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Harvestmen are an order of arachnids, with which they share many characteristics: their body is divided into two body regions (tagmata), the abdomen (opisthosoma) and the cephalothorax (prosoma); however, unlike in spiders, the juncture is often poorly defined. They have chelicerae, pedipalps and four pairs of legs. Most harvestmen have two eyes, although there are eyeless species.
The legs consist of coxa, trochanter, femur, patella, tibia, metatarsus, tarsus and claw. In most Eupnoi and many Dyspnoi the coxae are freely movable, while in others they are fused together and immovably attached to the underside of the body. In contrast to spiders, hydraulic pressure plays no significant role in leg movement. However, a flexed leg of Leiobunum returned 80% of its energy by extending. This springlike property is caused by sclerites that span across the joints, which probably consist of resilin.
While the metatarsus is undivided, the tarsus can consist of three to over one hundred tarsomeres. In most Cyphophthalmi the tarsus is entirely undivided. Many long-legged forms in the superfamily Phalangioidea can wrap their tarsi two or three times around twigs. Nevertheless the tarsi contain no muscles, but only tendons of the claw muscles. These muscles originate in the patella, tibia and metatarsus. Most harvestman legs have only one claw, but in Grassatores, the later two pairs of legs end in two claws, where an additional structure can even give the appearance of three claws.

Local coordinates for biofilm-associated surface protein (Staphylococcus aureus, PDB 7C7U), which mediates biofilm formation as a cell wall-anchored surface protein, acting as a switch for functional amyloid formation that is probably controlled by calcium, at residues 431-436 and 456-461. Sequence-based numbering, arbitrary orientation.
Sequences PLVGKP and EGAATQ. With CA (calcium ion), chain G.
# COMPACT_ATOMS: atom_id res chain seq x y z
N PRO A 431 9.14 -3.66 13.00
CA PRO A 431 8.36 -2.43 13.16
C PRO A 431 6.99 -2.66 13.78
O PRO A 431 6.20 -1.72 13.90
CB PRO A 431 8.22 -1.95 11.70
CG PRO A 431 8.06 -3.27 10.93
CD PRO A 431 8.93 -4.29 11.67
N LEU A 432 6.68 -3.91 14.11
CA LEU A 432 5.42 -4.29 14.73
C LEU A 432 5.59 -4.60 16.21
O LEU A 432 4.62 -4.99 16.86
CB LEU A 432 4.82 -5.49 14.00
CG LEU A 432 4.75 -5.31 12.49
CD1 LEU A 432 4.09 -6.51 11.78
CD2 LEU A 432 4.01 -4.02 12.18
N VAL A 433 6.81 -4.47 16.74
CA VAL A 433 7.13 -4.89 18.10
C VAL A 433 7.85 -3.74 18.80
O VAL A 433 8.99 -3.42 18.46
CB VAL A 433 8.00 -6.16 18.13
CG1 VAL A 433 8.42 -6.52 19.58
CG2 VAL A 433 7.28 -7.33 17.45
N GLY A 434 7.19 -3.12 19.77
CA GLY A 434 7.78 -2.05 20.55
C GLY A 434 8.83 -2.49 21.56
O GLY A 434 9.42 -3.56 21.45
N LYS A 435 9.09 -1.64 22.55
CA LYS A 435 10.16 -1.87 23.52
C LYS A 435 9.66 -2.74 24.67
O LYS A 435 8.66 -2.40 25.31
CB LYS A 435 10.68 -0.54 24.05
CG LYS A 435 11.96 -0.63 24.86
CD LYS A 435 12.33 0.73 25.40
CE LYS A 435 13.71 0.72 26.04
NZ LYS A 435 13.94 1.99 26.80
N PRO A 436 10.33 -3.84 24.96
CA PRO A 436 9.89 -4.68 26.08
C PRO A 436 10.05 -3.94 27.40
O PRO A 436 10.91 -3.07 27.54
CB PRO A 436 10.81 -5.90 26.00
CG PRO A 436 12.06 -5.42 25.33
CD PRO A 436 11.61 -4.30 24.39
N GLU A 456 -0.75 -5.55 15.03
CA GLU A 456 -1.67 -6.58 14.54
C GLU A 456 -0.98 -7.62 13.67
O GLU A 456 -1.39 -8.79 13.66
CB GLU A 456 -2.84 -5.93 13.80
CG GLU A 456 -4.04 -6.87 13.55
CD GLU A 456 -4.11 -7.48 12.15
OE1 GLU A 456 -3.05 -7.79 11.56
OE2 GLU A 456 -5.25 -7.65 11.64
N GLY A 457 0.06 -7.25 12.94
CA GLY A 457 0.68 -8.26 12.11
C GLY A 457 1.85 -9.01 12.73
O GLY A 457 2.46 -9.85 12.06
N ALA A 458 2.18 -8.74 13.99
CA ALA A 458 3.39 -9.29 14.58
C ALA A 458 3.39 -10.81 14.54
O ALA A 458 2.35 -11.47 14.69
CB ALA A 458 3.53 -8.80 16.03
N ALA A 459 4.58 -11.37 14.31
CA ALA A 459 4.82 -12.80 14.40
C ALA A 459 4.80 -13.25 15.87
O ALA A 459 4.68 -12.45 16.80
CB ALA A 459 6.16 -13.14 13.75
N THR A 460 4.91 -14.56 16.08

Nymphal stages of Grassatores and some Insidiatores feature additional structures on the latter two pairs of tarsi, which probably allow adhesion to smooth surfaces during molting, as they are not present in adults.
Legs of Eupnoi and many long-legged Dyspnoi are weak at the base of the femora. When legs are trapped or caught by a predator, these harvestman can detach the restrained leg by a powerful movement of the coxa-trochanter joint. The detached legs of Phalangioidea can twitch for several minutes, with oxygen provided by spiracles in the tibia. The pacemaker neurons responsible for this become active when they lose the connection to the central nervous system. Each of the two twitching leg joints contains an independent pacemaker. Even immature harvestmen cannot regenerate lost legs.
One reason for the hanging stance characteristic for long-legged harvestmen seems to be enhanced stability on exposed surfaces, for example against wind. Leiobunum vittatum (and probably other harvestmen) walks by lifting the "central" (counting the second pair as antennae) leg of one side and the outer legs of the other side forward while the other three rest on the ground (alternating tripod gait, similar to that of insects).